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1982: Marines land in South Georgia
Britain has re-established its presence in the Falkland Islands after a two-hour assault by Royal Marines on the remote island of South Georgia.

The victory was signalled to London by the commanding officer with a brief but dramatic message: "Be pleased to inform Her Majesty that the White Ensign flies alongside the Union Jack in South Georgia. God Save the Queen."

There were no British casualties reported in the operation, which was announced by the Defence Secretary, John Nott, and the Prime Minister, Margaret Thatcher, outside 10 Downing Street.

Just rejoice at that news
Prime Minister Margaret Thatcher

In the statement, Mr Nott said Argentine forces surrendered to the British troops with "only limited resistance".

Following the announcement, Mrs Thatcher's only comment was to rebuke questioning journalists with the remark, "Just rejoice at that news and congratulate our forces and the marines."

In the first phase of the attack, announced in London at 1200 BST (1100 GMT), helicopters attacked the Argentine submarine, Santa Fe, close to the harbour of the island's capital, Grytviken. It was the first indication the attempt to re-capture South Georgia had begun.

The submarine was attacked with rockets and machine-gun fire while she lay on the surface. Some hours later, she was reported to be still smoking, leaking oil and listing to one side. There was no news of her 80-man crew.

At 1600 BST (1500 GMT), British soldiers were landed on the island by helicopter. Two hours later, they had taken control from the vastly outnumbered Argentine garrison.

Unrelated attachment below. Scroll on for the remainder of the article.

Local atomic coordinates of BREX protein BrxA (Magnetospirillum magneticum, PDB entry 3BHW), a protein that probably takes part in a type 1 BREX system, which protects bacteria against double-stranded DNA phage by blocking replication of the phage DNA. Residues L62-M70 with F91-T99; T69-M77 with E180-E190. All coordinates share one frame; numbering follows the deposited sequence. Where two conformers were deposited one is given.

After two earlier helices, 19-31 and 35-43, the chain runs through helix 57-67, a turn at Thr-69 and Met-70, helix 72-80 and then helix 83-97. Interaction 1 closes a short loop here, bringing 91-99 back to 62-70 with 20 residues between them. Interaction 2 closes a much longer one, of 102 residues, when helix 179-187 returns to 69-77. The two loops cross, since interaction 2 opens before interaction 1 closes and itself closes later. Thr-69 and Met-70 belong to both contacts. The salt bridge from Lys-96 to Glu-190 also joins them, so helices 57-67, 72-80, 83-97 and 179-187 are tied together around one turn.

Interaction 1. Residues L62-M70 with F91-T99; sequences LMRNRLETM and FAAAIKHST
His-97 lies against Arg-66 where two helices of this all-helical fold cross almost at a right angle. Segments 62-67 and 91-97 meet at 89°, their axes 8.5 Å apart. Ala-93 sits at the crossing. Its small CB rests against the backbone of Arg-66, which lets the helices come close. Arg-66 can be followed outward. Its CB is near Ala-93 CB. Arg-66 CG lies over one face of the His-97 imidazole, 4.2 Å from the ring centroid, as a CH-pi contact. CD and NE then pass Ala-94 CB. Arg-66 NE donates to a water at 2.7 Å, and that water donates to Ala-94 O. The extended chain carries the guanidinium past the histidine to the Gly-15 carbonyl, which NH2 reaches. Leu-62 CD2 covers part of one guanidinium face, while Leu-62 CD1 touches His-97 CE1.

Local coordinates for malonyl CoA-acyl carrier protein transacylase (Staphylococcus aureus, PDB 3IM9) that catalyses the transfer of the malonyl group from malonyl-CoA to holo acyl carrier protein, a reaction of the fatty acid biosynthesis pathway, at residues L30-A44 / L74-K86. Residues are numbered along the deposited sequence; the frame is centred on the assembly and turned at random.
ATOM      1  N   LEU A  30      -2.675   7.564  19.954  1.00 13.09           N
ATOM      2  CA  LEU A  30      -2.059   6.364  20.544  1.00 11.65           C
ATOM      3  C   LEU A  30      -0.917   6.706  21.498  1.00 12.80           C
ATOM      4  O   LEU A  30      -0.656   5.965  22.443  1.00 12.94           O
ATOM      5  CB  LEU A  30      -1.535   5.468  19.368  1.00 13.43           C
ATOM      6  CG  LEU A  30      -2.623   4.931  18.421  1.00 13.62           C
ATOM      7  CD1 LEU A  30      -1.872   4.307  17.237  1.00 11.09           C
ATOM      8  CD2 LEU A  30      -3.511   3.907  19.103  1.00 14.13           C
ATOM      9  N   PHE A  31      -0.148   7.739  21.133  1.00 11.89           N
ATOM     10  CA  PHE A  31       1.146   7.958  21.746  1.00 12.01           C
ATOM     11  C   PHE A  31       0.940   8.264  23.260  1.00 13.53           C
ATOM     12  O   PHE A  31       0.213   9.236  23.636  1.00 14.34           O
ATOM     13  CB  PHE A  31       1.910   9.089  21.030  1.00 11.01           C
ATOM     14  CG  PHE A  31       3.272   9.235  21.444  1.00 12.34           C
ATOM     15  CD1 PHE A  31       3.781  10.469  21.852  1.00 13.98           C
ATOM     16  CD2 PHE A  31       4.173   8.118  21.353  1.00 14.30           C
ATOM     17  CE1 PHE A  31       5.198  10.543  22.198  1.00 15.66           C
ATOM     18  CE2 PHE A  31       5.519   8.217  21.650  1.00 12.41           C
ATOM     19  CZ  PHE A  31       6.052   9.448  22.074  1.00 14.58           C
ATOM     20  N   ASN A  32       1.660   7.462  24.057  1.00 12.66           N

The United States reacted with "grave concern" to the news, saying it would remain committed to a diplomatic solution to the crisis.

The Argentine Foreign Minister, Costa Mendez, warned that the British action would have "very grave consequences for peace". As he arrived in New York on his way to talks with the US Secretary of State, Alexander Haig, he told reporters that Argentina was now technically in a state of war with Britain.

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Marines raising the flag on South Georgia
Marines raising the Union flag and white ensign on South Georgia

Newsnight report on the attack and the landings

In Context
South Georgia was the island where the Argentine invasion of the Falklands began in March 1982, when a group of scrap metal workmen landed and raised the Argentine flag.

Two weeks later, on 3 April, an invasion force followed and the 22 Marines on the island were forced to surrender.

The air, sea and land battle for the Falklands lasted three weeks. More than 900 people died - 655 Argentines, 255 British troops and three Falkland islanders.

Argentine forces surrendered and peace was declared on 20 June.

A detachment of 20 British soldiers remained on South Georgia until March 2001. The island is now home to a new scientific research station run by the British Antarctic Survey.

Argentina still lays claim to South Georgia, and to the rest of the "Malvinas", although the two nations are now at peace.

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